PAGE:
Norma was not happy about his parole. Not at all. “No,” she said bluntly.
“Will you help find the job that Hank needs to effect a successful parole?”
“I own the Double R, Mr. Moonie.”
“Well, you’re quite a girl, Norma. I bet you get all kinds of Romeos in here begging for favors. How do you keep them from your door?”
“I usually tell them I have a homicidally jealous husband who’s doing 3 to 5 for manslaughter, but expect to be a productive member of society real soon,” she answered sarcastically.
Moonie nodded and then smiled. “That should conclude our session for today, Mrs. Jennings.”
Norma nodded, hoping and praying that Hank wouldn’t get good news tomorrow.
After the incident at the morgue, Harry and Cooper drove out to Leo Johnson’s house near a small lake in the area. They pulled up near his rig and started walking up to him. As they did, Cooper looked out at the lake. “Look at that! Ducks on the lake!!”
A group of ducks were swimming near the shore making a few splashes and quacking at each other.
“So fill me in on Leo Johnson.”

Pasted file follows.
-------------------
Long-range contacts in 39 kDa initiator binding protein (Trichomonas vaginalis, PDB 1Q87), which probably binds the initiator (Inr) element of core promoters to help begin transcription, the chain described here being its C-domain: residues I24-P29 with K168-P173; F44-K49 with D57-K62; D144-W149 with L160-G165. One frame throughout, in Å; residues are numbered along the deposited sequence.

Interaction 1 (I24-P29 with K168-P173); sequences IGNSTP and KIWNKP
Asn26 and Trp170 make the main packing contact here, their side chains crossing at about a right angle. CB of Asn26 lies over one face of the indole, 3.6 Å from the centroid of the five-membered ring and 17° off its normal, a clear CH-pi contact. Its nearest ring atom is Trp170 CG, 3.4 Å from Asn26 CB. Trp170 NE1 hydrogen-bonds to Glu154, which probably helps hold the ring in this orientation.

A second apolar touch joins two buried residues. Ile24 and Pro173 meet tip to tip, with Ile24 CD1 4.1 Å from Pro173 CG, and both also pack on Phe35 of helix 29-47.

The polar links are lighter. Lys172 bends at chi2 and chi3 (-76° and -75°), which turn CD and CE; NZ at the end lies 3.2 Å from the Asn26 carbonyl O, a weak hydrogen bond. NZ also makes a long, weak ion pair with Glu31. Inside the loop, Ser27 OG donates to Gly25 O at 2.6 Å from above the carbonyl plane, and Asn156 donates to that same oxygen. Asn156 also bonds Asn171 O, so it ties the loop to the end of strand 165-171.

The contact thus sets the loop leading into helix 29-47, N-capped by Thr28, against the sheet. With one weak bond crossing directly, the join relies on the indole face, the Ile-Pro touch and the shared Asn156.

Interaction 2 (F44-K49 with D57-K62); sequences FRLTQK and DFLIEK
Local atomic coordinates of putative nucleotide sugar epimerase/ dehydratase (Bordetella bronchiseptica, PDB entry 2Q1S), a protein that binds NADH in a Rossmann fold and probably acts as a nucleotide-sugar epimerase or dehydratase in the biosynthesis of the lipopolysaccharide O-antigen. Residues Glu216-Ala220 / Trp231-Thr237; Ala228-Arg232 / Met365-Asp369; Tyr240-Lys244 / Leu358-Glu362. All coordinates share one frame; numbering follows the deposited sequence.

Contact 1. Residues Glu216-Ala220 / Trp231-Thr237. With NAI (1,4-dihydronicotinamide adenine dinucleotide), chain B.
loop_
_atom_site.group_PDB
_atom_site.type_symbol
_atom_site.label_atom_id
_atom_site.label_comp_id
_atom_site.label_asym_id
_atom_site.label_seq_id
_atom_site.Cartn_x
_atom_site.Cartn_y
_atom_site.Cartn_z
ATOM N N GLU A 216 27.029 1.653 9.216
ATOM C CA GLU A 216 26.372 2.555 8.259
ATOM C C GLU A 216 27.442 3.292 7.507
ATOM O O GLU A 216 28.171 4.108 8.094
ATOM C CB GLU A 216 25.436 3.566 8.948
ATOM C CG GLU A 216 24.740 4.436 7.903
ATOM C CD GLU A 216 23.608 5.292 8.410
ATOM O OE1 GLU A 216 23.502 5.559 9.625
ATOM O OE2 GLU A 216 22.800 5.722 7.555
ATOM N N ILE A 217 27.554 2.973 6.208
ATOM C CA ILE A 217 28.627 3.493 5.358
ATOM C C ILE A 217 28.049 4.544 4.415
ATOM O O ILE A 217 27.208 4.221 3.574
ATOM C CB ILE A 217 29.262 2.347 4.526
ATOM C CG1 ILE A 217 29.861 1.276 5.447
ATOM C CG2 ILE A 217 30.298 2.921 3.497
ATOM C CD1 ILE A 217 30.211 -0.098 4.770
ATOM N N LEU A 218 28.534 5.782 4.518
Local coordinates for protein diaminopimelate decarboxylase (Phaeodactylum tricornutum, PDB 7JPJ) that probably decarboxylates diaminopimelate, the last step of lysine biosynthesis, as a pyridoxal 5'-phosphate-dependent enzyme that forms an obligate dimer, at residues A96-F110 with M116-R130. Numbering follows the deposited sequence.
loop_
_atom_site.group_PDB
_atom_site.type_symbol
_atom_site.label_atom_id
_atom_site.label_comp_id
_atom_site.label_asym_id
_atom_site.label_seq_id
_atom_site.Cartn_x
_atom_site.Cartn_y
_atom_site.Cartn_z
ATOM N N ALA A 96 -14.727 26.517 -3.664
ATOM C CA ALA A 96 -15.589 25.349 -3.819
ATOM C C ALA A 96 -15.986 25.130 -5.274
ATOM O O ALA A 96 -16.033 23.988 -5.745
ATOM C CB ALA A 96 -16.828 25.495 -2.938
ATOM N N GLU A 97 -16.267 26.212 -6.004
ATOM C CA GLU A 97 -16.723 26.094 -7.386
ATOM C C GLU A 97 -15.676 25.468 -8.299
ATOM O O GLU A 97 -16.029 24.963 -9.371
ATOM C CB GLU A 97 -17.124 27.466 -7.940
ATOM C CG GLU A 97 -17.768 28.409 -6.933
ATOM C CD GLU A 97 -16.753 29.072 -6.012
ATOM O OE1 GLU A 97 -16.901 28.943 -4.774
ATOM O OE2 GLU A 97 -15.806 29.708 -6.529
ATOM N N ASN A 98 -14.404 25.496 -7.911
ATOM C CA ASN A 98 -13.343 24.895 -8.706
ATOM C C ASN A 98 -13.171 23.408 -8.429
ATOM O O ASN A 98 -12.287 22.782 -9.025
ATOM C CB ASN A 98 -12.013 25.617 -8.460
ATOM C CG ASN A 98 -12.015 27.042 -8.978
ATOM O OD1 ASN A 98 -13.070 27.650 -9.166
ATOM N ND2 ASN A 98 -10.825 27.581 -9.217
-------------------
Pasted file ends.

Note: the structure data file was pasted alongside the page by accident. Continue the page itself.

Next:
“Well, Leo is one of those guys you keep on a list, and keep your eye on. So far, we haven’t caught him with the paws in the cookie jar.”
They come upon Leo who was chopping wood in the backyard.
“Morning, Leo,” Truman said.
Leo stopped and looked at Cooper. “Who the hell is he?”
“This is Special Agent Cooper, FBI. We’d like to as you a couple of questions.”
Going back to chopping. “So ask.”
“Leo, is that short for Leonard?” Cooper asked, trying to break the ice.
“That’s a question?” Leo shot back.
Cooper made a face, and figured small talk wasn’t Leo’s kind of thing. “Did you know Laura Palmer?”
“No!” Leo split a log.
“How well did you know her?” Cooper asked, hoping to trap him.
“I said I didn’t,” Leo answered.
“You’re lying…” Cooper replied, smiling.
“I knew who she was, alright, everybody did!” He split another log.
“Do you have a criminal record, Leo?” Cooper asked.
“Nothing you can’t look up.”
“Illegal u-turn, April 1986; drunk and disorderly, November 1987; September ’88, aggravated assault, charges dropped.”
“I paid my debt to my society.” Crack— another log was split.
“Where were you the night of Laura Palmer’s murder, around midnight?”
“On the road. I called my wife Shelly around that time from Butte, Montana.”
“She’ll confirm this?”
Now aggravated with the questions. “She will if you ask her.”
“Well, that’s all the questions we have for you right now, Leo,” Cooper told him.
“Good,” Leo told him slicing another log in half.
“However, I may have a few more questions for you later,” Cooper told Leo. “Don’t go too far.”
Leo placed the axe down and turned around as the two cops turned and walked away. He watched them walk up to the sheriff’s vehicle and drive away.
He wiped his forehead with his arm and wondered where his shirt was. He had to find it.